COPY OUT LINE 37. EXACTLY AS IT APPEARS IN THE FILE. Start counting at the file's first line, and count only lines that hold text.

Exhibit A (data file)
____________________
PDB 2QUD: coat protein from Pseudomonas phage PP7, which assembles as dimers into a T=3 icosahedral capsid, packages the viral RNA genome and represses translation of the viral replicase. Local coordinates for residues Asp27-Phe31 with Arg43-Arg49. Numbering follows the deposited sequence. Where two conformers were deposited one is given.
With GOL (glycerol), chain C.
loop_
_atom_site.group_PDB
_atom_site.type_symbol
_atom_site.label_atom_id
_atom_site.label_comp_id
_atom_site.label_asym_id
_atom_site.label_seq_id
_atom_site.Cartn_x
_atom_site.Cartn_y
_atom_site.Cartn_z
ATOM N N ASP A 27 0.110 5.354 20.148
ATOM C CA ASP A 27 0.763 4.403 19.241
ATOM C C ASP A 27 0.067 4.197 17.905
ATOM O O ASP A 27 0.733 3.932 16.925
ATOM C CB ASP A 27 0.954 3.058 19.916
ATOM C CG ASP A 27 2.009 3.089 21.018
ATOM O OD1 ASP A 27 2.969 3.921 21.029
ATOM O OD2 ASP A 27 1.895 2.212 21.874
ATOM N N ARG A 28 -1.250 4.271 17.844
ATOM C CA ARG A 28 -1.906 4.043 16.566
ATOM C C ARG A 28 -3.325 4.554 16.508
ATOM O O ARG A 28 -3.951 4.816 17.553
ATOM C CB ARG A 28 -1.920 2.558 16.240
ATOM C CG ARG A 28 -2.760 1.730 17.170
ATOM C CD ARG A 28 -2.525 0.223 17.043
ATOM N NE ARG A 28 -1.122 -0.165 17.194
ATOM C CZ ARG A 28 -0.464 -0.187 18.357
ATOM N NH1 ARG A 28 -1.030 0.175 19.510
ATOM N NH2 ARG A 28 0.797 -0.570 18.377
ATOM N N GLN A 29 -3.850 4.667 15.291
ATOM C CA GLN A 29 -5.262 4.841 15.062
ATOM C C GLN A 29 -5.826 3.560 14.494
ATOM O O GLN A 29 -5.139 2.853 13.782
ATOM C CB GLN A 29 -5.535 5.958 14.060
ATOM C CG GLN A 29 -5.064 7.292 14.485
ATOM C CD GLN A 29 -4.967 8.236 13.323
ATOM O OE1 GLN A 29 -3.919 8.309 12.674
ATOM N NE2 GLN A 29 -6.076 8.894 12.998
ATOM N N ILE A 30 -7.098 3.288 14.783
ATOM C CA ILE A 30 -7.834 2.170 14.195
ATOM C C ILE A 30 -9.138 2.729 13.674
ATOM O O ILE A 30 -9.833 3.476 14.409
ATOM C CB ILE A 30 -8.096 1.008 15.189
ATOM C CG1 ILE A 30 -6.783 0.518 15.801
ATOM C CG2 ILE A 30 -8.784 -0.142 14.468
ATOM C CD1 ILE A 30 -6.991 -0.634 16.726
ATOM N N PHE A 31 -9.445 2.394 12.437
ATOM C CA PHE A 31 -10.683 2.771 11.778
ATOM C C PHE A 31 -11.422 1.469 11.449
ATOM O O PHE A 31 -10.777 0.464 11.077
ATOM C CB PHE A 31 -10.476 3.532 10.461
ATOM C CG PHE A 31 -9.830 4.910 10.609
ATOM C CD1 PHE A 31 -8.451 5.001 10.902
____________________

ATOM C CG GLN A 29 -5.064 7.292 14.485